These days, contractors are looking for solutions to move quickly, reduce downtime, and increase productivity. One way this can be accomplished is through logistics/material handling. 

Logistics helps companies complete jobs more efficiently in a shorter timeframe. While the construction industry has increased productivity by only three percent in the past 40 years, Faith Technologies, an energy expert and national leader in electrical planning, engineering, design and installation, is working to increase productivity by 20 percent in less time through the implementation of jobsite logistics.


Logistics is based on Lean/Six Sigma construction principles, and the concept of having materials, parts, equipment, and tools available at the point of use when they are needed, not too far before and not too late. 

This philosophy is modeled after manufacturing operations and is similar to the Toyota Production System, also called the “Toyota Way.” One of the principles of the Toyota Way is “just in time,” which means that parts arrive at the time they are needed. This reduces workspace clutter and enables operations to run smoothly. It also means that Toyota only stocks the inventory that is needed at that time, which reduces their physical footprint.

The concept is the same for logistics. Implementing jobsite logistics personnel and systems enables Faith’s electricians to focus on their role, which is installing equipment, running wire, etc., and they have all the tools, parts, and equipment to do so, thanks to the logistics team. These two separate roles allow operations to run more efficiently and at a higher level of productivity. 

Logistics helps skilled workers reduce secondary time, which is time spent setting up tools and equipment, deploying from place to place, operating equipment or anything else that is done on a jobsite beside the actual installation. The goal is to increase skilled workers’ primary time, which is time spent doing the job they are trained for. For instance, an electrician is trained to pull wire, do installs, hang fixtures, etc., and the amount of secondary time they spend on a project site decreases profitability and increases time spent on the project. 

Deploying a jobsite logistics team helps eliminate busy work that can slow a contractor down. How do they do that? Logistics personnel will set up the job area ahead of the electrician with all of the tools and equipment needed so the electrician can focus on the installation. The logistics team will also procure any additional materials needed throughout the course of the job, work to fill equipment and tool orders, and anticipate jobsite needs. This could include moving lifts or ladders, setting up toolkits, or providing ice and water, ensuring that the skilled worker doesn’t have to stop what he or she is doing in the middle of a job to take care of these tasks. Additionally, the logistics team will clean up the area after the task is completed and have the next area set up for the electrician to begin working on.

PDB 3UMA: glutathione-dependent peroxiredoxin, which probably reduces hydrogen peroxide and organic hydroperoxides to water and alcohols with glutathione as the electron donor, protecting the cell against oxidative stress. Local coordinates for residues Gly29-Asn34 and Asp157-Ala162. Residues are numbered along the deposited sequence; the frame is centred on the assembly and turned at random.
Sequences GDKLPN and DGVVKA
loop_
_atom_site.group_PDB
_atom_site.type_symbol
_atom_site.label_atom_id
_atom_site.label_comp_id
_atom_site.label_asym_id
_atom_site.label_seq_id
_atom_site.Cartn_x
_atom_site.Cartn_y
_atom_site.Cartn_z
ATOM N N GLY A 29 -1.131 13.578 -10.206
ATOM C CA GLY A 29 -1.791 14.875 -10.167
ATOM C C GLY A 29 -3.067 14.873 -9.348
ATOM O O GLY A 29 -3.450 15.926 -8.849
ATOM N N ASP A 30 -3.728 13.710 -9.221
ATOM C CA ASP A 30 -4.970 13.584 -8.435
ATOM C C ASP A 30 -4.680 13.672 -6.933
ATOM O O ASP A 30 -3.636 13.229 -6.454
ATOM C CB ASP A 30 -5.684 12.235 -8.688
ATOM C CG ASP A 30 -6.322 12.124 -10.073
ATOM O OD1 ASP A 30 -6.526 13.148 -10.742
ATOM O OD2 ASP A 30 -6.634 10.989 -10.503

Customers pay contractors for primary work. They are not paying a contractor to move materials, organize and find tools, clean up or redeploy to other parts of the project. Higher amounts of primary time accomplished by your craft professionals will drive business productivity and profitability and decrease secondary and waste time. 

The goal is to have the logistics team take those tasks from the skilled workers, so they can focus on the tasks that the customer is paying them to complete.

In a recent study, Faith Technologies compared how much of an impact the logistics team added to the productivity of a jobsite. Without the logistics team, 60 percent of time was spent doing primary work. When logistics was integrated, primary time increased to 73 percent and waste time decreased by eight percent.

A recent evaluation by Faith’s Productivity Team during an electrical bracket installation showed that output levels doubled once logistics was deployed.


Those who thrive in a logistics role are people with backgrounds in warehousing, manufacturing, or storage operations. They should also have experience with and an understanding of technology, such as iPads or laptops to monitor and manage materials coming and leaving a jobsite, and to track upcoming project scheduling and needs. The role of technology on the jobsite will only continue to increase, and logistics personnel should work to stay ahead of trends in the industry.

Logistics professionals should also have strong leadership skills. They may be responsible for managing multiple people, from a team of five or six up to a team of 60 to 70 people in large organizations. Logistics is responsible for assigning people to set up certain worksites, cleaning others, and ordering or processing new materials coming on to the jobsite, based on the skills and abilities of their team members. They work hand in hand with superintendents and project managers to ensure tasks are being completed as efficiently as possible.


Today, logistics is a somewhat uncommon process within the construction industry. However, with the skilled labor shortage, we will likely see logistics implemented by construction companies focused on continuous improvement. As the construction industry becomes more productive, contractors will need to step up their productivity in order to remain competitive.

About the author:

Mike Machurick is the director of logistics at Faith Technologies. In this role, he manages the logistics team and ensures they have the proper training and materials needed to increase productivity on the construction site. To learn more about Faith Technologies or its logistics department, you can reach out to Mike at mike.machurick@faithtechnologies.com.

Modern Contractor Solutions, February 2019
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